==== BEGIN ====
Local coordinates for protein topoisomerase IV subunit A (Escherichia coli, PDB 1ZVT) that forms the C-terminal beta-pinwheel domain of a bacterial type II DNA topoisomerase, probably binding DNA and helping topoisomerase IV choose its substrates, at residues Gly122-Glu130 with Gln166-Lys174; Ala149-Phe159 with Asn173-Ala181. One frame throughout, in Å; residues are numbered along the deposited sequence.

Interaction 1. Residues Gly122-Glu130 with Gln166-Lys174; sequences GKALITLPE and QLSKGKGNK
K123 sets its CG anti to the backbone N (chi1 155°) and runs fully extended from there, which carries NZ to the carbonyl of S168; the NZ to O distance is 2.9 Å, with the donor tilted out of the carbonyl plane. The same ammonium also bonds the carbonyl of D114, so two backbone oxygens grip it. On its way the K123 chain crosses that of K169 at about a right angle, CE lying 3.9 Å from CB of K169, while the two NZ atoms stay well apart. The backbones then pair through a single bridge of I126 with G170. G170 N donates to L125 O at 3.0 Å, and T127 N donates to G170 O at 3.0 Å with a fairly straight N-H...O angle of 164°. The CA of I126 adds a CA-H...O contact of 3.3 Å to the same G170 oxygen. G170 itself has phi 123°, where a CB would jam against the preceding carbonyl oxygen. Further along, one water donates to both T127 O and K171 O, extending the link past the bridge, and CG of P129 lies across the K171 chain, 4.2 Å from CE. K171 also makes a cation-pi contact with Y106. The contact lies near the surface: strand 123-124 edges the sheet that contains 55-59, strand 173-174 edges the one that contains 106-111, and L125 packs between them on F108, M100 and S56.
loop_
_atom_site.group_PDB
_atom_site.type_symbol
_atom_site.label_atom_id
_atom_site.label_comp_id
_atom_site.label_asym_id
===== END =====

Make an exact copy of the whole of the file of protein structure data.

Local coordinates for protein topoisomerase IV subunit A (Escherichia coli, PDB 1ZVT) that forms the C-terminal beta-pinwheel domain of a bacterial type II DNA topoisomerase, probably binding DNA and helping topoisomerase IV choose its substrates, at residues Gly122-Glu130 with Gln166-Lys174; Ala149-Phe159 with Asn173-Ala181. One frame throughout, in Å; residues are numbered along the deposited sequence.

Interaction 1. Residues Gly122-Glu130 with Gln166-Lys174; sequences GKALITLPE and QLSKGKGNK
K123 sets its CG anti to the backbone N (chi1 155°) and runs fully extended from there, which carries NZ to the carbonyl of S168; the NZ to O distance is 2.9 Å, with the donor tilted out of the carbonyl plane. The same ammonium also bonds the carbonyl of D114, so two backbone oxygens grip it. On its way the K123 chain crosses that of K169 at about a right angle, CE lying 3.9 Å from CB of K169, while the two NZ atoms stay well apart. The backbones then pair through a single bridge of I126 with G170. G170 N donates to L125 O at 3.0 Å, and T127 N donates to G170 O at 3.0 Å with a fairly straight N-H...O angle of 164°. The CA of I126 adds a CA-H...O contact of 3.3 Å to the same G170 oxygen. G170 itself has phi 123°, where a CB would jam against the preceding carbonyl oxygen. Further along, one water donates to both T127 O and K171 O, extending the link past the bridge, and CG of P129 lies across the K171 chain, 4.2 Å from CE. K171 also makes a cation-pi contact with Y106. The contact lies near the surface: strand 123-124 edges the sheet that contains 55-59, strand 173-174 edges the one that contains 106-111, and L125 packs between them on F108, M100 and S56.
loop_
_atom_site.group_PDB
_atom_site.type_symbol
_atom_site.label_atom_id
_atom_site.label_comp_id
_atom_site.label_asym_id